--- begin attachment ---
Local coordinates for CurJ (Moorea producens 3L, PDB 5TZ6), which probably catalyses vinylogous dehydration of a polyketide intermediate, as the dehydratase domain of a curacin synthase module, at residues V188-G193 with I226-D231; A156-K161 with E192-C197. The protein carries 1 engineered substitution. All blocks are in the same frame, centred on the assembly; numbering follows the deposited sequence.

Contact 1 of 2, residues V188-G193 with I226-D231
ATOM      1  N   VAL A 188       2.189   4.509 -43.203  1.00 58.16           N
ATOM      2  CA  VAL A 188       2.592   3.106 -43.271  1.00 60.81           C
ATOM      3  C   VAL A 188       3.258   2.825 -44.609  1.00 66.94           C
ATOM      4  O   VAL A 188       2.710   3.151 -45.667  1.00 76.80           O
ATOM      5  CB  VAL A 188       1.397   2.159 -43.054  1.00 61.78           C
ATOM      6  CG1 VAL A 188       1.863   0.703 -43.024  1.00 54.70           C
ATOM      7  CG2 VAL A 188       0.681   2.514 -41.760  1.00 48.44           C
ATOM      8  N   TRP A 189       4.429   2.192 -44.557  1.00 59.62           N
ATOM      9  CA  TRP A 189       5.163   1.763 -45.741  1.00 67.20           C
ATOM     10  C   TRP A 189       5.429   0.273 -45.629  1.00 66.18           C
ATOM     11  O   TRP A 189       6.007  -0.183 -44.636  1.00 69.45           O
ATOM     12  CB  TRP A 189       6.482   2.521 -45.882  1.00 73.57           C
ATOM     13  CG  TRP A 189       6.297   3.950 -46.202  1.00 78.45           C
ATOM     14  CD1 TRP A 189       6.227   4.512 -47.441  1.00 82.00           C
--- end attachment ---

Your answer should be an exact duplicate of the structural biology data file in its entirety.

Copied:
Local coordinates for CurJ (Moorea producens 3L, PDB 5TZ6), which probably catalyses vinylogous dehydration of a polyketide intermediate, as the dehydratase domain of a curacin synthase module, at residues V188-G193 with I226-D231; A156-K161 with E192-C197. The protein carries 1 engineered substitution. All blocks are in the same frame, centred on the assembly; numbering follows the deposited sequence.

Contact 1 of 2, residues V188-G193 with I226-D231
ATOM      1  N   VAL A 188       2.189   4.509 -43.203  1.00 58.16           N
ATOM      2  CA  VAL A 188       2.592   3.106 -43.271  1.00 60.81           C
ATOM      3  C   VAL A 188       3.258   2.825 -44.609  1.00 66.94           C
ATOM      4  O   VAL A 188       2.710   3.151 -45.667  1.00 76.80           O
ATOM      5  CB  VAL A 188       1.397   2.159 -43.054  1.00 61.78           C
ATOM      6  CG1 VAL A 188       1.863   0.703 -43.024  1.00 54.70           C
ATOM      7  CG2 VAL A 188       0.681   2.514 -41.760  1.00 48.44           C
ATOM      8  N   TRP A 189       4.429   2.192 -44.557  1.00 59.62           N
ATOM      9  CA  TRP A 189       5.163   1.763 -45.741  1.00 67.20           C
ATOM     10  C   TRP A 189       5.429   0.273 -45.629  1.00 66.18           C
ATOM     11  O   TRP A 189       6.007  -0.183 -44.636  1.00 69.45           O
ATOM     12  CB  TRP A 189       6.482   2.521 -45.882  1.00 73.57           C
ATOM     13  CG  TRP A 189       6.297   3.950 -46.202  1.00 78.45           C
ATOM     14  CD1 TRP A 189       6.227   4.512 -47.441  1.00 82.00           C